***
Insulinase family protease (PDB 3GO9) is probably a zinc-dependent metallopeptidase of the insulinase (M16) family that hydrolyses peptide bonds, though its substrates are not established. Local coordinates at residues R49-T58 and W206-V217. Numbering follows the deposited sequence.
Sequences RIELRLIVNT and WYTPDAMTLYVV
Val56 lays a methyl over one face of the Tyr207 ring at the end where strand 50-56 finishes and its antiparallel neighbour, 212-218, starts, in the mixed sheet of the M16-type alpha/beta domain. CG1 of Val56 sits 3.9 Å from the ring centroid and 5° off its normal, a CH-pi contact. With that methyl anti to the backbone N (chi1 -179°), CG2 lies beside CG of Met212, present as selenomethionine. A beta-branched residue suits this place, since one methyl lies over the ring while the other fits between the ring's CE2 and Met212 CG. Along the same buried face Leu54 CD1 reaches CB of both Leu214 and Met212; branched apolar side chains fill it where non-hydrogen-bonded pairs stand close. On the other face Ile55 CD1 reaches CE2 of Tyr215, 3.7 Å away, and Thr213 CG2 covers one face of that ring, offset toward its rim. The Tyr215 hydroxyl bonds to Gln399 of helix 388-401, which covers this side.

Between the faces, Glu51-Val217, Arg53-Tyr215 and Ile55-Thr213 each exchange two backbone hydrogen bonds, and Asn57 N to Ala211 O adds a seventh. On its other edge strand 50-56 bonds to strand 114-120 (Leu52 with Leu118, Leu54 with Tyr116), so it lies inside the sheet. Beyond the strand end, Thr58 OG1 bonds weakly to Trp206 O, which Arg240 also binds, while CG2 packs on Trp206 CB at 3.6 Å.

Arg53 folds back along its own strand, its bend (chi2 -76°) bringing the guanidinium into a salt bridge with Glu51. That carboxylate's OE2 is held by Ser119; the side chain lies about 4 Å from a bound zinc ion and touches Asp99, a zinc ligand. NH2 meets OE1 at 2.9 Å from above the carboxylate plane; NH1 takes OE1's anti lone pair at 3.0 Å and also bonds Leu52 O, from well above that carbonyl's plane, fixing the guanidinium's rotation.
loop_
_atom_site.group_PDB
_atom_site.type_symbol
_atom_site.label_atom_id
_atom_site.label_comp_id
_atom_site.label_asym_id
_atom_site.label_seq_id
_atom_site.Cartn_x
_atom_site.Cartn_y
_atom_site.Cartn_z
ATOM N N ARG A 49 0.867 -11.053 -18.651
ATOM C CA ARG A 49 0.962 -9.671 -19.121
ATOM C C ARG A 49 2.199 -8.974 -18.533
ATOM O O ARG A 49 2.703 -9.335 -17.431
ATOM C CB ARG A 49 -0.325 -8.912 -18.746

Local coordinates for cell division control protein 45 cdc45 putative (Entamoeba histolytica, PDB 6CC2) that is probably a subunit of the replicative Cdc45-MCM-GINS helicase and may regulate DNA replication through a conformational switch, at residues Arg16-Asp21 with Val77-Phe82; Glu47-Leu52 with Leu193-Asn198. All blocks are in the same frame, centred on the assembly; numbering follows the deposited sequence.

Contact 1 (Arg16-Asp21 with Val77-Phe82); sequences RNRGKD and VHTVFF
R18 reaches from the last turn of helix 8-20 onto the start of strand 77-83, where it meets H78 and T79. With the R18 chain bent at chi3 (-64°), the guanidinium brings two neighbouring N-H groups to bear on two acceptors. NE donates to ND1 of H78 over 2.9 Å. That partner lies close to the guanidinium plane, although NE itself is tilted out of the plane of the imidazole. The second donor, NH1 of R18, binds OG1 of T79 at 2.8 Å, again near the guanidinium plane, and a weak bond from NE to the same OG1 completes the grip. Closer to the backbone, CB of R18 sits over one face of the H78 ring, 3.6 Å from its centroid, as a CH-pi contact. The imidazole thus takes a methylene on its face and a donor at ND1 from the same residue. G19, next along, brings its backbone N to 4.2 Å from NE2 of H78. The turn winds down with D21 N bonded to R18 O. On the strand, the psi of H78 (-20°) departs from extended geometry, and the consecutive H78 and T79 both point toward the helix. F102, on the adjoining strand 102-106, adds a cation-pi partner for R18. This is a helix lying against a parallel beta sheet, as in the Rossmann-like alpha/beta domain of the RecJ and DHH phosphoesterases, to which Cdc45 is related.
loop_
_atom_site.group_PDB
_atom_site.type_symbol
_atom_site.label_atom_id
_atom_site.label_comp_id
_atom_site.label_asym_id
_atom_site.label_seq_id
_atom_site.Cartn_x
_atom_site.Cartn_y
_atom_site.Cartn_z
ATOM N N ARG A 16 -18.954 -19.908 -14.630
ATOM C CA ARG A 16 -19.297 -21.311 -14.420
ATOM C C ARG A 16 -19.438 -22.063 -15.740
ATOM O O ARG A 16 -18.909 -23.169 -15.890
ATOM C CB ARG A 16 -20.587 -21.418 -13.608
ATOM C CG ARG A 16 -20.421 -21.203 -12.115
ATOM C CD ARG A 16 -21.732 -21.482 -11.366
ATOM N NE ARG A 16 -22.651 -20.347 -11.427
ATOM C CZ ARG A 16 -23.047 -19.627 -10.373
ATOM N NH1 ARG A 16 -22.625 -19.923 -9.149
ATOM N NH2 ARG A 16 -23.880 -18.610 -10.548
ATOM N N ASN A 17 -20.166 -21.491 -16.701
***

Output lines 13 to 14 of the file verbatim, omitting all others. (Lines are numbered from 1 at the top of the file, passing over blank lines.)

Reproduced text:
_atom_site.Cartn_x
_atom_site.Cartn_y